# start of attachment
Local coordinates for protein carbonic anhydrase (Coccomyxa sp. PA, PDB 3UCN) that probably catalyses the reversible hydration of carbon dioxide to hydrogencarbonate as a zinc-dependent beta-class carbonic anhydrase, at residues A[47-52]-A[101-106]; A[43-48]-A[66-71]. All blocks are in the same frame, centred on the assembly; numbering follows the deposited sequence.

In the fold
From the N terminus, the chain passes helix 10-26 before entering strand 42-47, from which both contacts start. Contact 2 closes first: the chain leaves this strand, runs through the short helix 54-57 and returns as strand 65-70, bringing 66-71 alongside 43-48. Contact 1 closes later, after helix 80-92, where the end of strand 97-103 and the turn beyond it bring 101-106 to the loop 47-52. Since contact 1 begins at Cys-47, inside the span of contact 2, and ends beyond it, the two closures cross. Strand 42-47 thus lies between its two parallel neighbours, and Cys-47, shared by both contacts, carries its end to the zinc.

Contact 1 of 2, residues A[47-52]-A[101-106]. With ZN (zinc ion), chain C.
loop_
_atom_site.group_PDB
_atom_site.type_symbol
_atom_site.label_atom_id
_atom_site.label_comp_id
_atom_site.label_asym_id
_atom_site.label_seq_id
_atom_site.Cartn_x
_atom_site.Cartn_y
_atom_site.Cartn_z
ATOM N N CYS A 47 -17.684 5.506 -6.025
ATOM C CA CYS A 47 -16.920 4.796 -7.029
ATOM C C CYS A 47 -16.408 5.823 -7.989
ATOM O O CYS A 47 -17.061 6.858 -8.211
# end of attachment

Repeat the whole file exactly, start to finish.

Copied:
Local coordinates for protein carbonic anhydrase (Coccomyxa sp. PA, PDB 3UCN) that probably catalyses the reversible hydration of carbon dioxide to hydrogencarbonate as a zinc-dependent beta-class carbonic anhydrase, at residues A[47-52]-A[101-106]; A[43-48]-A[66-71]. All blocks are in the same frame, centred on the assembly; numbering follows the deposited sequence.

In the fold
From the N terminus, the chain passes helix 10-26 before entering strand 42-47, from which both contacts start. Contact 2 closes first: the chain leaves this strand, runs through the short helix 54-57 and returns as strand 65-70, bringing 66-71 alongside 43-48. Contact 1 closes later, after helix 80-92, where the end of strand 97-103 and the turn beyond it bring 101-106 to the loop 47-52. Since contact 1 begins at Cys-47, inside the span of contact 2, and ends beyond it, the two closures cross. Strand 42-47 thus lies between its two parallel neighbours, and Cys-47, shared by both contacts, carries its end to the zinc.

Contact 1 of 2, residues A[47-52]-A[101-106]. With ZN (zinc ion), chain C.
loop_
_atom_site.group_PDB
_atom_site.type_symbol
_atom_site.label_atom_id
_atom_site.label_comp_id
_atom_site.label_asym_id
_atom_site.label_seq_id
_atom_site.Cartn_x
_atom_site.Cartn_y
_atom_site.Cartn_z
ATOM N N CYS A 47 -17.684 5.506 -6.025
ATOM C CA CYS A 47 -16.920 4.796 -7.029
ATOM C C CYS A 47 -16.408 5.823 -7.989
ATOM O O CYS A 47 -17.061 6.858 -8.211